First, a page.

In a particular form of embodiment of the invention, means are provided to modify the angular position of the shutter in response to the action of one or more systems for detecting the presence of paper. These detection systems are for example photodiodes, arranged upstream of the shutter in the aperture and/or downstream of the shutter, and connected to the processor, which generates a command to open the shutter when a document is presented in the aperture, and then close the shutter when the signal sequence indicates that the document has passed the shutter.
In a particular form of embodiment of the invention, a shutter is approximately in the shape of a cylinder of revolution about a pivot axis and having a length greater than the width of the inlet aperture. A slot is provided in this cylinder to allow the document to pass through.
In relation to a device only partially obstructing the passage of the document, an advantage of the cylindrical shape is complete closure o the aperture. Some persons attempting fraud try to disturb the mechanism of the selector by introducing thin strips of paper into the aperture. With this cylindrical shape, the passage is completely closed and these attempts are unsuccessful.
In a particular form of this embodiment of the invention, the intersection between the surface of the cylinder and the two faces of the slot is rounded so as not to damage a document which might for example have been introduced immediately after a first document, before the order to close the shutter had been given by the processor.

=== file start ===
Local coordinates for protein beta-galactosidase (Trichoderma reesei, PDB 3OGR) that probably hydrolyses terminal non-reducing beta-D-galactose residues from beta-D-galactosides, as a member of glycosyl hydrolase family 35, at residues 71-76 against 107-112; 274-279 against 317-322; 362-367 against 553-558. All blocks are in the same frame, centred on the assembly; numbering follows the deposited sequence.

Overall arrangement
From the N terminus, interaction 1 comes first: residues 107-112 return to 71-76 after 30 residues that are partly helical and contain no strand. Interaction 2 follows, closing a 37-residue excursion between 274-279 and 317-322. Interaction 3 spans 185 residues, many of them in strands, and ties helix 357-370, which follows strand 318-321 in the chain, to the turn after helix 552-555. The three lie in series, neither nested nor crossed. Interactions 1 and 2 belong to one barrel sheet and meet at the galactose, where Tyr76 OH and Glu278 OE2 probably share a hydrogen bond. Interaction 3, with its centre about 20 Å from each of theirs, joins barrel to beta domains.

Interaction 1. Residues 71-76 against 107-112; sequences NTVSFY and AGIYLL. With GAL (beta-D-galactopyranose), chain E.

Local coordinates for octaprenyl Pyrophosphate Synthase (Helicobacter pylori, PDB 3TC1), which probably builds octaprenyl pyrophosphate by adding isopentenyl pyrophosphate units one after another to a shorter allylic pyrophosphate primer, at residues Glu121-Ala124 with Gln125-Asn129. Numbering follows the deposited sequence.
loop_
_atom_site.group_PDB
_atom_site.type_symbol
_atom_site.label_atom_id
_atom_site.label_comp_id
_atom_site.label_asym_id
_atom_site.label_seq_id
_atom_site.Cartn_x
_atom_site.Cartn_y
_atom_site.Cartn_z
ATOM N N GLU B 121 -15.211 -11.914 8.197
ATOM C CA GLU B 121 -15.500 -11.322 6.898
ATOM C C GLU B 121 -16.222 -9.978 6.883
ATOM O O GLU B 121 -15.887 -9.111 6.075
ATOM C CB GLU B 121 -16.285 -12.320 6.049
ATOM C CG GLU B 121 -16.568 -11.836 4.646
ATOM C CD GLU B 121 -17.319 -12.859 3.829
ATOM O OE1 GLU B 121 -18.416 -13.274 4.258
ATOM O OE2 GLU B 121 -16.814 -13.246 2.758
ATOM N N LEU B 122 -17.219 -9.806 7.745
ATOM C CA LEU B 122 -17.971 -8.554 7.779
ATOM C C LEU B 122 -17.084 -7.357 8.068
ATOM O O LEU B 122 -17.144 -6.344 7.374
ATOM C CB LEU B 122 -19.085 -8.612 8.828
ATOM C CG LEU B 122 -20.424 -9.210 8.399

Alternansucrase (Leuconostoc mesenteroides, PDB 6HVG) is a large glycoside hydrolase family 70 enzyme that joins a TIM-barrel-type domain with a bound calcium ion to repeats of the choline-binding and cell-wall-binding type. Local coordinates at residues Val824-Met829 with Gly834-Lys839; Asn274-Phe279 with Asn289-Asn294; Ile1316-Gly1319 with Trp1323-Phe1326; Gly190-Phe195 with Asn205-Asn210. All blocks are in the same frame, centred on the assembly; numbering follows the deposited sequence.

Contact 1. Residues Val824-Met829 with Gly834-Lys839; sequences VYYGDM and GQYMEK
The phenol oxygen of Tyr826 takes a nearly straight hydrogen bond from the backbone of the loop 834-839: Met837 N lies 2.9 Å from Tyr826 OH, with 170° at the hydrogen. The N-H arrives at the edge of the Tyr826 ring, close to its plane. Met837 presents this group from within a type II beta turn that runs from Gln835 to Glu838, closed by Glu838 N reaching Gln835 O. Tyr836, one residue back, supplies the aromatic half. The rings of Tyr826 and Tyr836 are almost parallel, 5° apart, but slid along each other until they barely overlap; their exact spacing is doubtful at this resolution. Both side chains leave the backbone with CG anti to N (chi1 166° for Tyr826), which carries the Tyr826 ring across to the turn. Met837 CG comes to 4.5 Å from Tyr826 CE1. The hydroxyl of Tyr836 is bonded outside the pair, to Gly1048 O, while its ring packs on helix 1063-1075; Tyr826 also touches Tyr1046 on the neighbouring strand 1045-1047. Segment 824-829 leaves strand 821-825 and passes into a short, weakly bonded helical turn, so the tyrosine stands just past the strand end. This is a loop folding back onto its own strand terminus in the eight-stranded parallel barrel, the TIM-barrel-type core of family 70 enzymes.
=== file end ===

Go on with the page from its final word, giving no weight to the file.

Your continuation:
A drawback of shutters offering a smooth surface to the leading edge of the document introduced into the aperture is that the document may stray into the space comprised between the shutter and its casing or its seating. In order to remedy this drawback, in another aspect of the invention, the intersection between the surface of the cylinder and the plane of movement of the document is non-recilinear, consisting for example of a broken line. The same form of line is adopted for the two faces of the aperture and of the inlet channel, this line being able for example to be in the shape of grooves provided in the surface of the cylinder and in which there circulate teeth provided at the end of the two faces of the aperture and of the inlet channel. These teeth prevent the document from straying between the shutter and its surround.
When the shutter is brought into the "open" position by the detection of a document in the aperture, a detector for detecting the presence of paper, situated downstream of the shutter, is first of all typically occluded by the leading edge of the document which is passing through the slot of the shutter, then de-occluded by the trailing edge of the document, once the shutter is passed. The processor then causes a rotational movement of the device through an angle sufficient to ensure closure by the shutter.